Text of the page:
Moustaches from the classic handlebar to the dramatic Dali are soon to be cut short as the month of Mo’vember draws to a close, and clean shaven faces return from their period of charitable exile.
Research by a historian at the University of Exeter into the history of shaving and masculinity in eighteenth century Britain shows the advancement of new technologies in steel and the connection between advertising are inextricably linked to a closer shave.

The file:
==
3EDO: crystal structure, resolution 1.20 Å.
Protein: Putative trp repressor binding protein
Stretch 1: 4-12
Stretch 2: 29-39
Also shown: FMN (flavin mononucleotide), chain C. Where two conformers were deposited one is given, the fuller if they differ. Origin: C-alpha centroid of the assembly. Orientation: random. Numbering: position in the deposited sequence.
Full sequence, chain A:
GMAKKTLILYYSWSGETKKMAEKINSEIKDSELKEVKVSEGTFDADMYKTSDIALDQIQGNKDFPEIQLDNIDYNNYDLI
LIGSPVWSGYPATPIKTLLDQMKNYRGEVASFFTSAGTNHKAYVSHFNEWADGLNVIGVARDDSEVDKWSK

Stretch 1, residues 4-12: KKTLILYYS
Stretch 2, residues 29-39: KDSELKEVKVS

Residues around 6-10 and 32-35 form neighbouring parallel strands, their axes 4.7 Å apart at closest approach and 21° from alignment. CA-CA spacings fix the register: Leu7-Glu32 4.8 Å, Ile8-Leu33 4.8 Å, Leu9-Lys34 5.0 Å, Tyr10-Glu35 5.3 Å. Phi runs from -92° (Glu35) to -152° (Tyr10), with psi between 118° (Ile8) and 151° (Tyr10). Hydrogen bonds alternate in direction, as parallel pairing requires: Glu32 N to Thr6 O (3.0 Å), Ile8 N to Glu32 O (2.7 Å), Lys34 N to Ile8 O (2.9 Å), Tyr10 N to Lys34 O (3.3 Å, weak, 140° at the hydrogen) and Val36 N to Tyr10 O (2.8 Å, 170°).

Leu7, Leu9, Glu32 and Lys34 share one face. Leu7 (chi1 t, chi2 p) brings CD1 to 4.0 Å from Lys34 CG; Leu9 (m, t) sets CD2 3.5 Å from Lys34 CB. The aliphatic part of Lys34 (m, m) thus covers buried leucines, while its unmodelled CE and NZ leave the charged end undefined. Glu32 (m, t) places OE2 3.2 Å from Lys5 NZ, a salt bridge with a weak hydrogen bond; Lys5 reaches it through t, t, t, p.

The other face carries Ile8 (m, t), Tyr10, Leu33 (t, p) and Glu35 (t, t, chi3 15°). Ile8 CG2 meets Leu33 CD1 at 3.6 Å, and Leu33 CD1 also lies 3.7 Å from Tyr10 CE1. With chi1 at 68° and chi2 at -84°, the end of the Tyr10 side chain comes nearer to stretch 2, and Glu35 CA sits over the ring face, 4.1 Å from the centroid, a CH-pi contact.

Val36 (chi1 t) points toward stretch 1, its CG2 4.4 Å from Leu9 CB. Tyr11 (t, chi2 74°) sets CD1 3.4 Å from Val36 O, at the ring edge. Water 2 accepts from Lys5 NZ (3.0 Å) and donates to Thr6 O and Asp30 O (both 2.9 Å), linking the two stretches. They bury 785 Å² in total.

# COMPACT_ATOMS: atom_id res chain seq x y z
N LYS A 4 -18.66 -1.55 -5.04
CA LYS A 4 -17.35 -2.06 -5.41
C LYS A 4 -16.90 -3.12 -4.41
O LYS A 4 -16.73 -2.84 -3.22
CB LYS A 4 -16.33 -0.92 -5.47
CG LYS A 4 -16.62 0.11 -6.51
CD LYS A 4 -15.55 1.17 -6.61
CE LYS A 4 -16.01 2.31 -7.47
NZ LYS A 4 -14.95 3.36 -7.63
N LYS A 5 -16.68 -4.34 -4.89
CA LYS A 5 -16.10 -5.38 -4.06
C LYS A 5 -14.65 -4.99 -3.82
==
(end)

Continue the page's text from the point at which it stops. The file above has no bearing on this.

Shaving chimed in with the Age of Enlightenment, where the advance of knowledge through science was encouraged and notions of gentility, polish, and proper self-presentation were hailed. Numerous middle and upper class men in the 18th century known as dandy’s or fops placed a great deal of emphasis on physical appearance, were clean shaven and considered themselves elegant gentlemen. To sport a beard or any form of facial hair was considered to be barbarous or associated with a rustic country cousin, rather than a fashionable man about town. In fashionable circles the period between the Stuarts and the Victorians was a beardless age. (more…)